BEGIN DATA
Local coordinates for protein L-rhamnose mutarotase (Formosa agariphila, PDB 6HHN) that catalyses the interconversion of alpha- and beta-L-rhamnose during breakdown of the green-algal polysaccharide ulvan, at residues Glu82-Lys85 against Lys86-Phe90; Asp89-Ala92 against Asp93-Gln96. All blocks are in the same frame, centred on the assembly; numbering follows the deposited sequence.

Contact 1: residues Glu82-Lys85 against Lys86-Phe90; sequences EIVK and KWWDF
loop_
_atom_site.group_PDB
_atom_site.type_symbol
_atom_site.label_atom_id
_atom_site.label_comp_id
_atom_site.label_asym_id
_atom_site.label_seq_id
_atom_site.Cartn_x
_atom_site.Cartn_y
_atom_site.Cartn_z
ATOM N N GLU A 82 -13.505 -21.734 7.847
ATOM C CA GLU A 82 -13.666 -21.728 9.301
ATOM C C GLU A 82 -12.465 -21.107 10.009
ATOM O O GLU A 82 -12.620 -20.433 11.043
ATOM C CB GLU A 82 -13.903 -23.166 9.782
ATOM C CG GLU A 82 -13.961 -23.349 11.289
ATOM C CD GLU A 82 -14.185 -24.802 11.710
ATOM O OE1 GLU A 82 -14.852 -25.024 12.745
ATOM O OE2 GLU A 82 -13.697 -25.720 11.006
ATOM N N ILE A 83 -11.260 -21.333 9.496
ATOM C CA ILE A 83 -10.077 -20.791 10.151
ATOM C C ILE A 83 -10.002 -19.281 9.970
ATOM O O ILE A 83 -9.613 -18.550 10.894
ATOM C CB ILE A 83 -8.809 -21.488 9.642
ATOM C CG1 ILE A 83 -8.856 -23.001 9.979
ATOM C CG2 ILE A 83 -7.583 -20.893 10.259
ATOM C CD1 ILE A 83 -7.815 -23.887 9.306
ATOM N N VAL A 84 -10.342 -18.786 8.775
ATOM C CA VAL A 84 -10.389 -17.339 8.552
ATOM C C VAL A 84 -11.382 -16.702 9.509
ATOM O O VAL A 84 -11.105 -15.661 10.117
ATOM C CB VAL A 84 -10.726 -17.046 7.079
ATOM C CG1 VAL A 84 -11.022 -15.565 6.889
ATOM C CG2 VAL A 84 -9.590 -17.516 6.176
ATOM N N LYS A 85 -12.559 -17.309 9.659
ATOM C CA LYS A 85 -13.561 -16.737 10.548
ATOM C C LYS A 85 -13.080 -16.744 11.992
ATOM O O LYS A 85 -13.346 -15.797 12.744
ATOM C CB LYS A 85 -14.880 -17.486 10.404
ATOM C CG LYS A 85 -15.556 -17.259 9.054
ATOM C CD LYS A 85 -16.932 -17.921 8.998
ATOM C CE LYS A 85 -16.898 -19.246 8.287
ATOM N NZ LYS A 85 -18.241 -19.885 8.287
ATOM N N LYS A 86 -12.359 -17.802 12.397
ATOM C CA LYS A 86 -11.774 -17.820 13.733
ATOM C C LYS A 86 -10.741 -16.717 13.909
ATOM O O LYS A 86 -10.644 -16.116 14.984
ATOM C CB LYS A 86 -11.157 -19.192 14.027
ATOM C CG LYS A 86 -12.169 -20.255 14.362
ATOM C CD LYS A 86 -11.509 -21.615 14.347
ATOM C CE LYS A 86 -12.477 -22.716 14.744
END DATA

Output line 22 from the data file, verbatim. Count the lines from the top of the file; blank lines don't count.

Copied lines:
ATOM N N ILE A 83 -11.260 -21.333 9.496